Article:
In some ways, only silence, or something next to it, is the most appropriate thing here. I'd invite you to review the story with quiet in mind:

  • Very early in the morning, as the world is still waking up, the women set out for the tomb.
  • They are no doubt overwhelmed with grief, and they speak to one another tersely, wondering who will roll the stone back for them.
  • The angel doesn't shout at them in a booming voice. He talks in a conversational tone. "I know you're looking for Jesus, but he's not here, because he's alive again. Go tell Peter that he'll meet you all in Galilee."
  • And the women are so terrified that they turn on their heels and flee back to the other disciples, with only their heavy breath to hear as they run.

Enter Mystery

You don't need a Dolby surround-sound system to feel the drama. In fact, it seems more tense without shouting or swelling music. It seems more mysterious.

That's appropriate. The word "mystery," after all, derives from a Greek expression for a closed mouth. It originally referred to the secret rituals of various religions that the faithful weren't supposed to talk about with outsiders. The Masonic rituals are modeled on this kind of mystery.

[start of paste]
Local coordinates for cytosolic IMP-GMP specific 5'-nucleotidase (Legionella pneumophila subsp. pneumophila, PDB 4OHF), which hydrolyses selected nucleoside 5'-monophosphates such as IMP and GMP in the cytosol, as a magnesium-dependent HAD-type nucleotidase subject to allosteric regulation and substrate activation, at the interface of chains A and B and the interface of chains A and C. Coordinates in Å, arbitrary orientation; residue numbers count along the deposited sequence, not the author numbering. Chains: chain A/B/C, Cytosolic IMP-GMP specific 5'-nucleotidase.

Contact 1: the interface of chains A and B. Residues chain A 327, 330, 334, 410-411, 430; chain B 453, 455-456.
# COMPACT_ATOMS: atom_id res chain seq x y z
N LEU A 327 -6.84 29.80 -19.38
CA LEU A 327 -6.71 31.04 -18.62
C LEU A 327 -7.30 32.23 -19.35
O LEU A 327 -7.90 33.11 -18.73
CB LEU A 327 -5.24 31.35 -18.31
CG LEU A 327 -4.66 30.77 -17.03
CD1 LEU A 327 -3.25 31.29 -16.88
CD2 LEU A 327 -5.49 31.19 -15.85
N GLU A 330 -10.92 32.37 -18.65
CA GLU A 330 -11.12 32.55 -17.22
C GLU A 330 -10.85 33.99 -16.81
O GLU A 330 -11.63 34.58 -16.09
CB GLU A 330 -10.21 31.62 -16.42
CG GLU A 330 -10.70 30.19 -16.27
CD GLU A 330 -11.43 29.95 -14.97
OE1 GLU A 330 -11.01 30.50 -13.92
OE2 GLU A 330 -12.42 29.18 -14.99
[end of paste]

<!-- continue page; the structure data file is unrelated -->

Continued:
Over time, the language crept, as language does. Mystery moved from something you shouldn't talk about to the things you couldn't talk about, things that were inexpressible. When we say during a communion service "Great is the mystery of faith: Christ has died, Christ is risen, Christ will come again," it's that sense of the word. It's a tacit admission that the faith we proclaim is actually far too great, far too complex, far too filled with awe and wonder and terror, for us to actually wrap our minds around. And yet, we go ahead with it.

We experience mystery most fully exactly when we get to the limits of our experience. Our understandings and explanations are no longer adequate, we sense a uncontrollable and infinite depth to the world. To put it another way, we discover that we are in way over our heads. We have no explanations, only more questions. We experience mystery most, in other words, when we are forced into silence.